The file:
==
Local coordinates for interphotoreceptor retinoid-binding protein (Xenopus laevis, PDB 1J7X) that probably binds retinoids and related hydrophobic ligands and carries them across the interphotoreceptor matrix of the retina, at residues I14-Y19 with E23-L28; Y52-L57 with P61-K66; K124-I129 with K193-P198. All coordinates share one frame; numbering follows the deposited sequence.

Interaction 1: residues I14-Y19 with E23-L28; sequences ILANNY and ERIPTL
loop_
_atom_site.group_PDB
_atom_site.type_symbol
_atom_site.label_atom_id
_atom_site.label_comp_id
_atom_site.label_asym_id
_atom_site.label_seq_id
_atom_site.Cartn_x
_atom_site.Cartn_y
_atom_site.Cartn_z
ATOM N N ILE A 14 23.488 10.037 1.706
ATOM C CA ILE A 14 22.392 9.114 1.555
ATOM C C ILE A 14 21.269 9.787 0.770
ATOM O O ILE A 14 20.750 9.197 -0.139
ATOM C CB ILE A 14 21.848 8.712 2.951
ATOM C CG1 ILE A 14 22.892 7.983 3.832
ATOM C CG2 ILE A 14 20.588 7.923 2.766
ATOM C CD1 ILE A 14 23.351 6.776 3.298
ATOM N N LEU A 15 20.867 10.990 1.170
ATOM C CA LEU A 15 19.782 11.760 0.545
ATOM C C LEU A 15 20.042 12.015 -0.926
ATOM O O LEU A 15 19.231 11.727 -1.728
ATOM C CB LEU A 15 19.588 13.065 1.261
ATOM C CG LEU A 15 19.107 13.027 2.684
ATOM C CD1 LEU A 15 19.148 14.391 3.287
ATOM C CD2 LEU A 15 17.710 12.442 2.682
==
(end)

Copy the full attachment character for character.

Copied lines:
Local coordinates for interphotoreceptor retinoid-binding protein (Xenopus laevis, PDB 1J7X) that probably binds retinoids and related hydrophobic ligands and carries them across the interphotoreceptor matrix of the retina, at residues I14-Y19 with E23-L28; Y52-L57 with P61-K66; K124-I129 with K193-P198. All coordinates share one frame; numbering follows the deposited sequence.

Interaction 1: residues I14-Y19 with E23-L28; sequences ILANNY and ERIPTL
loop_
_atom_site.group_PDB
_atom_site.type_symbol
_atom_site.label_atom_id
_atom_site.label_comp_id
_atom_site.label_asym_id
_atom_site.label_seq_id
_atom_site.Cartn_x
_atom_site.Cartn_y
_atom_site.Cartn_z
ATOM N N ILE A 14 23.488 10.037 1.706
ATOM C CA ILE A 14 22.392 9.114 1.555
ATOM C C ILE A 14 21.269 9.787 0.770
ATOM O O ILE A 14 20.750 9.197 -0.139
ATOM C CB ILE A 14 21.848 8.712 2.951
ATOM C CG1 ILE A 14 22.892 7.983 3.832
ATOM C CG2 ILE A 14 20.588 7.923 2.766
ATOM C CD1 ILE A 14 23.351 6.776 3.298
ATOM N N LEU A 15 20.867 10.990 1.170
ATOM C CA LEU A 15 19.782 11.760 0.545
ATOM C C LEU A 15 20.042 12.015 -0.926
ATOM O O LEU A 15 19.231 11.727 -1.728
ATOM C CB LEU A 15 19.588 13.065 1.261
ATOM C CG LEU A 15 19.107 13.027 2.684
ATOM C CD1 LEU A 15 19.148 14.391 3.287
ATOM C CD2 LEU A 15 17.710 12.442 2.682